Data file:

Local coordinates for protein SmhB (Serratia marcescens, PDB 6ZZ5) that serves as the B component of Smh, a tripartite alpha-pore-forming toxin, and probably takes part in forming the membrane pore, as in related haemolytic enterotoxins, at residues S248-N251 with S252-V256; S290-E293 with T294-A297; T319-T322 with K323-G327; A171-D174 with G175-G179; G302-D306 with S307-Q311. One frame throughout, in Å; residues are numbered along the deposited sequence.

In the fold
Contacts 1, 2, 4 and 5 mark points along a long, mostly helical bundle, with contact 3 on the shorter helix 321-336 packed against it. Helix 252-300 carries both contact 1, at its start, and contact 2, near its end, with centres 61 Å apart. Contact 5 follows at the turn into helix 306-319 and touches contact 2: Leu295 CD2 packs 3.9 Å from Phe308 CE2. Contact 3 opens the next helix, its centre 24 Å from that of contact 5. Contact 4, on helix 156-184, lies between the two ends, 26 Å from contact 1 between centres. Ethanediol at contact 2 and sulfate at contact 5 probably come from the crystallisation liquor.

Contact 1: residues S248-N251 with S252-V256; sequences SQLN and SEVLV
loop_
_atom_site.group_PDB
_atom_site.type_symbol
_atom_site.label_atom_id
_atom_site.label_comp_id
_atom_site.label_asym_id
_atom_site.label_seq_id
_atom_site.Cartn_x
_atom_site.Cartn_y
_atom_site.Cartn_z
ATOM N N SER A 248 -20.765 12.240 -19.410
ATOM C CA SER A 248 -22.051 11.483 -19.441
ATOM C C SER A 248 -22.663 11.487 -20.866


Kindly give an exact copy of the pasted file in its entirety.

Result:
Local coordinates for protein SmhB (Serratia marcescens, PDB 6ZZ5) that serves as the B component of Smh, a tripartite alpha-pore-forming toxin, and probably takes part in forming the membrane pore, as in related haemolytic enterotoxins, at residues S248-N251 with S252-V256; S290-E293 with T294-A297; T319-T322 with K323-G327; A171-D174 with G175-G179; G302-D306 with S307-Q311. One frame throughout, in Å; residues are numbered along the deposited sequence.

In the fold
Contacts 1, 2, 4 and 5 mark points along a long, mostly helical bundle, with contact 3 on the shorter helix 321-336 packed against it. Helix 252-300 carries both contact 1, at its start, and contact 2, near its end, with centres 61 Å apart. Contact 5 follows at the turn into helix 306-319 and touches contact 2: Leu295 CD2 packs 3.9 Å from Phe308 CE2. Contact 3 opens the next helix, its centre 24 Å from that of contact 5. Contact 4, on helix 156-184, lies between the two ends, 26 Å from contact 1 between centres. Ethanediol at contact 2 and sulfate at contact 5 probably come from the crystallisation liquor.

Contact 1: residues S248-N251 with S252-V256; sequences SQLN and SEVLV
loop_
_atom_site.group_PDB
_atom_site.type_symbol
_atom_site.label_atom_id
_atom_site.label_comp_id
_atom_site.label_asym_id
_atom_site.label_seq_id
_atom_site.Cartn_x
_atom_site.Cartn_y
_atom_site.Cartn_z
ATOM N N SER A 248 -20.765 12.240 -19.410
ATOM C CA SER A 248 -22.051 11.483 -19.441
ATOM C C SER A 248 -22.663 11.487 -20.866